But over the phone, at any instance where your client feels a little anxious, disturbed, or bothered, they can hang the phone up. It’s how you execute the opening that mostly determines how easily your prospect might hang up.
So, How Do You Nail the Opening?
Well, first off, you need to listen to how you sound. It’s not so much about what you say (although that is important).
Every great insurance telesales agent that I’ve coached or spoken with are killers when it comes to their enthusiasm and tonality.
They sound interesting and intriguing—the sort of people you can’t help but listen to. They do not sound boring, monotonous, or slow.
And this is where recording yourself comes in handy. You might not think it, but in some respects, you probably do sound dull or unenthusiastic.
Make sure, above all else, that you open your presentation up like a boss every single time.
If you goof this up, if you don’t stay on script, if you don’t deliver in the way that I’ve described, people will say, “This guy’s kind of strange. He’s weird. I don’t know about him.”
They’ll think the worst and then hang up.
Not right at the beginning, but in the process of building rapport and introducing yourself, I recommend using the Haystack App. Have a quick look on Google, and you’ll find it.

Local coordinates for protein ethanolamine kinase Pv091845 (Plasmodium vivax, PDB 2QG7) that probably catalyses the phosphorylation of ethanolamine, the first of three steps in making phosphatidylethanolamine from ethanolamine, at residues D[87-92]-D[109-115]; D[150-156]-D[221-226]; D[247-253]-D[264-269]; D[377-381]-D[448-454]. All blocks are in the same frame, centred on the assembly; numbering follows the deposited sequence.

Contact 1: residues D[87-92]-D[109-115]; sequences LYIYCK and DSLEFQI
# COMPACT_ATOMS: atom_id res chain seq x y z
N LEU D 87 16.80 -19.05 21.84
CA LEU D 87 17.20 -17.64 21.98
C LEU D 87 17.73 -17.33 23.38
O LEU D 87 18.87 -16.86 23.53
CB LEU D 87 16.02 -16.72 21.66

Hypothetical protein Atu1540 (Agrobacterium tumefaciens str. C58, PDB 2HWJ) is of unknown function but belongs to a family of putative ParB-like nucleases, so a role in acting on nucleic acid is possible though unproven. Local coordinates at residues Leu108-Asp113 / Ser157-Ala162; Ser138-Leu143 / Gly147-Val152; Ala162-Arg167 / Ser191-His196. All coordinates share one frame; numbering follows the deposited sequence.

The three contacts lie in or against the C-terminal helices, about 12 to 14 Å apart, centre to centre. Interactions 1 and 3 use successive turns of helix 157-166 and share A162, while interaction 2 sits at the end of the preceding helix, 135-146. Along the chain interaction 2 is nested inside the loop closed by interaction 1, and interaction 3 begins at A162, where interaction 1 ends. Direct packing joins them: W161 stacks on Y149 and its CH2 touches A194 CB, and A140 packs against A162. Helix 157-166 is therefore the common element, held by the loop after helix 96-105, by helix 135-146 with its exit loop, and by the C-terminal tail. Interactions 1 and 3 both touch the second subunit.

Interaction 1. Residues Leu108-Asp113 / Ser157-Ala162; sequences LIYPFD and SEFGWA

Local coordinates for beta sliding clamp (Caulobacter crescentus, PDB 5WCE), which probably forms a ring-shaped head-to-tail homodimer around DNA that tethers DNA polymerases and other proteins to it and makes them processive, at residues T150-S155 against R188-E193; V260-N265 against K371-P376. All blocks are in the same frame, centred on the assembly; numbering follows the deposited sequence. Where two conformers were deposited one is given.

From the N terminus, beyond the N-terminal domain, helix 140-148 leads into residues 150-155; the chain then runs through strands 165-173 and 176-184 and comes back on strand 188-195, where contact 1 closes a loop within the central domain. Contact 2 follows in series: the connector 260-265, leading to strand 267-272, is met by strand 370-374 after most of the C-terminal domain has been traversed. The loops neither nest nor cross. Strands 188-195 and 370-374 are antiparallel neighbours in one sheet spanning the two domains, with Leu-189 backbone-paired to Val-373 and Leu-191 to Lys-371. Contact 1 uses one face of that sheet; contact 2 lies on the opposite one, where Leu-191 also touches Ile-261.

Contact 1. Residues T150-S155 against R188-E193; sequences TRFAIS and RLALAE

It’s essentially a digital business card. You fill it out ahead of time. Upload a photo, your contact information, and then text it to your prospects. It’s a fantastic way of adding some real value to an over-the-phone conversation.
Potential clients get to see you and find out where you’re licensed. Not to mention, it makes the whole interaction a LOT easier, and it helps differentiate us from the other telemarketers or agents that don’t use it.
Plus, quite a few clients will already be looking you up Google to make sure everything checks out. So why not help them verify you’re legitimate? That way, they’ll think, “Okay, cool. This guy works for whatever, and he’s real.”
Buck, one of my agents, once said that during the pre-qualification and fact-finding stage, you can get straight to the point if you’re selling face-to-face. And that’s true. There’s no need to spend a lot of time going really deep into building rapport and digging into why the insurance prospect is interested in insurance.